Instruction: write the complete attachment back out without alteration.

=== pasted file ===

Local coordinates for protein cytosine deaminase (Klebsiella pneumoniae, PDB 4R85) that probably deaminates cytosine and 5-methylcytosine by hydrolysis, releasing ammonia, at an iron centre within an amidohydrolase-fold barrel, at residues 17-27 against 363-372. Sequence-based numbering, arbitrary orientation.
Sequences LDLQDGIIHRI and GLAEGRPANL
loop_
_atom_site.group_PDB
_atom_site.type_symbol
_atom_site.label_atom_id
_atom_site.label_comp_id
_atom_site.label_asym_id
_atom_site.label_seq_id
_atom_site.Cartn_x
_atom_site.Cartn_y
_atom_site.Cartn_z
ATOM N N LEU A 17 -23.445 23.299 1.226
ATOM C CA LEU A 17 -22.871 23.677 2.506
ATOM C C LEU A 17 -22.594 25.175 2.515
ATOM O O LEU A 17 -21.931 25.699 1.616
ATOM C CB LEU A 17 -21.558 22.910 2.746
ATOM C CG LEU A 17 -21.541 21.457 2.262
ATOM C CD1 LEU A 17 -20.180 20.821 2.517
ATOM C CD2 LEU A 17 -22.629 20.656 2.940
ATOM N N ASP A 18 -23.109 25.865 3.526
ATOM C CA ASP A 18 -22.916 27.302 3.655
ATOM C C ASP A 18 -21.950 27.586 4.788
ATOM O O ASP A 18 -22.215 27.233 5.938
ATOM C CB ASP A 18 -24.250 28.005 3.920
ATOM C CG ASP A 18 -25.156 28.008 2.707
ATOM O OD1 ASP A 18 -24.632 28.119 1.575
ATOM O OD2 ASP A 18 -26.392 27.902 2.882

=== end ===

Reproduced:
Local coordinates for protein cytosine deaminase (Klebsiella pneumoniae, PDB 4R85) that probably deaminates cytosine and 5-methylcytosine by hydrolysis, releasing ammonia, at an iron centre within an amidohydrolase-fold barrel, at residues 17-27 against 363-372. Sequence-based numbering, arbitrary orientation.
Sequences LDLQDGIIHRI and GLAEGRPANL
loop_
_atom_site.group_PDB
_atom_site.type_symbol
_atom_site.label_atom_id
_atom_site.label_comp_id
_atom_site.label_asym_id
_atom_site.label_seq_id
_atom_site.Cartn_x
_atom_site.Cartn_y
_atom_site.Cartn_z
ATOM N N LEU A 17 -23.445 23.299 1.226
ATOM C CA LEU A 17 -22.871 23.677 2.506
ATOM C C LEU A 17 -22.594 25.175 2.515
ATOM O O LEU A 17 -21.931 25.699 1.616
ATOM C CB LEU A 17 -21.558 22.910 2.746
ATOM C CG LEU A 17 -21.541 21.457 2.262
ATOM C CD1 LEU A 17 -20.180 20.821 2.517
ATOM C CD2 LEU A 17 -22.629 20.656 2.940
ATOM N N ASP A 18 -23.109 25.865 3.526
ATOM C CA ASP A 18 -22.916 27.302 3.655
ATOM C C ASP A 18 -21.950 27.586 4.788
ATOM O O ASP A 18 -22.215 27.233 5.938
ATOM C CB ASP A 18 -24.250 28.005 3.920
ATOM C CG ASP A 18 -25.156 28.008 2.707
ATOM O OD1 ASP A 18 -24.632 28.119 1.575
ATOM O OD2 ASP A 18 -26.392 27.902 2.882